I’ve already tried to write a post on Sarajevo once and utterly failed to capture a sense of what I love about the city. Most of our time there was spent in awe of the intangible quality created by a number of small finds. After all that’s how memory seems to work, patching together a series of highlight events, discoveries and moment’s of clarity. Sarajevo has many interesting things lurking in its narrow streets that you can commit to memory but is also has its share of frustrations.
In the morning, shortly after sunrise, the Sarajevans lethargically emerge from their city flats and slowly, over the course of a few hours, begin to populate the Turkish cafes. If they do eat in the mornings it happens out of sight and before they venture outside. In Sarajevo cafes don’t serve food and venues selling burek, which is the only choice of breakfast food, don’t serve coffee. So to summarise you can either smoke and drink coffee, or, for proper sustenance, dine on burek alone and without so much as a yogurt.
Sarajevo is also alarmingly hot. Sitting inland and nestled within the Dinaric Alps the labyrinth of tiny streets cook in the still air. The public fountains by the mosque become crowded as people soothe themselves with splashes of cool water. Shaded cafe seats are strategically filled long before anyone really wants lunch.
It took a few days to get used to Sarajevo. The first morning I was reduced to hungry and frustrated whimpering as Ellie and I aimlessly wandered around looking for somewhere that served a proper breakfast and in the evening the stress was re-lived as we looked for a space for dinner. For dinner the Sarajevans eat meat and there are no exceptions to this rule. Kebabs, skewered lamb, beef and miscellaneous meat pies. But no pork of course. There is a single small vegetarian restaurant, everything else is meat. It’s not everyone’s taste but I enjoyed it, for a short time.
Picture this; it’s Ramadan and at about 8:15, which is when the sun will slip majestically out of sight at this time of year, the city’s majority population of Muslims will feverishly crowd to restaurants to break fast. Tables are cautiously reserved by hungry families who dare not risk tables being full whilst their bellies remain empty. Glasses of boza, a refreshing drink made from fermented corn, are laid out in preparation for the canon blast. The canon blast (actually a firework) tells Sarajevo’s Muslims that the days fast is over and that they are permitted to eat. Amongst this stimulating and exciting food-focused atmosphere are a two cycle-tourists desperate for a meal but all the tables are taken. As time goes by and spaces fail to appear it becomes clear that the kebab house is the best we’re going to get. It’s like going to McDonalds for valentines day because you left the planning too late, a terrible disappointment that leaves you feeling empty and sad. Except that it’s not. Actually the kebabs in Sarajevo are pretty good, they’re meaty enough to convince me that animals may have been used in their production and they have a nice gentle spiciness. Even the salad was tasty with many different ingredients, not just window dressing.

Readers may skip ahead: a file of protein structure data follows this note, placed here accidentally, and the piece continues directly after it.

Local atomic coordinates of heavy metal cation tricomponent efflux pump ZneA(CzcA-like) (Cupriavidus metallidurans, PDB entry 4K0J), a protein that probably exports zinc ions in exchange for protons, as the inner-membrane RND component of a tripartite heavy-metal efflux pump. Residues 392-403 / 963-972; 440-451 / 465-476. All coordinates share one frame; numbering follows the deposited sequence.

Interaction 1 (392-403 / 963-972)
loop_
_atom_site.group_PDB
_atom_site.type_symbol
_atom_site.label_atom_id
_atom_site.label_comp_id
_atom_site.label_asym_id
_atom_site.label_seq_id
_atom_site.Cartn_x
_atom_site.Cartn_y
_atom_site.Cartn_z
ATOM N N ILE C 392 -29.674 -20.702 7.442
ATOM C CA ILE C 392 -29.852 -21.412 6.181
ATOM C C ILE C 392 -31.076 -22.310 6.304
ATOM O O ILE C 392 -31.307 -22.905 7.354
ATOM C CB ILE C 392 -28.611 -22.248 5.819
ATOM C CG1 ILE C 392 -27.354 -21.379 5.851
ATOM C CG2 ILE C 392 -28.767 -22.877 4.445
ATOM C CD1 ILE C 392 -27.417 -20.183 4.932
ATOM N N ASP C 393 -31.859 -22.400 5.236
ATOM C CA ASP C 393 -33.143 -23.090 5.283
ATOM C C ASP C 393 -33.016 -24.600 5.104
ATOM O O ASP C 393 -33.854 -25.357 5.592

Throughout the day mosques sing their call to prayer but the churches remain silent. Coffee and bread are delicious and plentiful if you don’t mind them being Turkish. The city is consumed by eastern tradition and the western culture we’ve been immersed in so far is reduced to a whisper.
Sarajevo gets to hot and then surrenders a fountain, it doesn’t do breakfast but you start to like the two stage coffee followed by burek, it only serves meat dishes but they all come with surprisingly good salads. Sarajevo took us to the edge of frustration and then rewarded us for sticking around long enough to figure it all out. I love Sarajevo for the same reason I love its name, it suggests we are far from home and on an adventure.